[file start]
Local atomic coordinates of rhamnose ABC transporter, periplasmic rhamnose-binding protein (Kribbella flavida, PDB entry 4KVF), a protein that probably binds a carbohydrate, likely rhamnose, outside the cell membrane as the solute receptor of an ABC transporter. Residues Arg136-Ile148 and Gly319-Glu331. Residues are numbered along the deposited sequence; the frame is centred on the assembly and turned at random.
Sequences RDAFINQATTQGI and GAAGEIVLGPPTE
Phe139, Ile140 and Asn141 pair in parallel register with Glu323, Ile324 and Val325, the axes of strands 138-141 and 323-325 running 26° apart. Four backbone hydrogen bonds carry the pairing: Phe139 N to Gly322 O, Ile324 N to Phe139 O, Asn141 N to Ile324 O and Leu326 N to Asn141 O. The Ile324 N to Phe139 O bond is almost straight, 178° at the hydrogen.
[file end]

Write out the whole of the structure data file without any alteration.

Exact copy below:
Local atomic coordinates of rhamnose ABC transporter, periplasmic rhamnose-binding protein (Kribbella flavida, PDB entry 4KVF), a protein that probably binds a carbohydrate, likely rhamnose, outside the cell membrane as the solute receptor of an ABC transporter. Residues Arg136-Ile148 and Gly319-Glu331. Residues are numbered along the deposited sequence; the frame is centred on the assembly and turned at random.
Sequences RDAFINQATTQGI and GAAGEIVLGPPTE
Phe139, Ile140 and Asn141 pair in parallel register with Glu323, Ile324 and Val325, the axes of strands 138-141 and 323-325 running 26° apart. Four backbone hydrogen bonds carry the pairing: Phe139 N to Gly322 O, Ile324 N to Phe139 O, Asn141 N to Ile324 O and Leu326 N to Asn141 O. The Ile324 N to Phe139 O bond is almost straight, 178° at the hydrogen.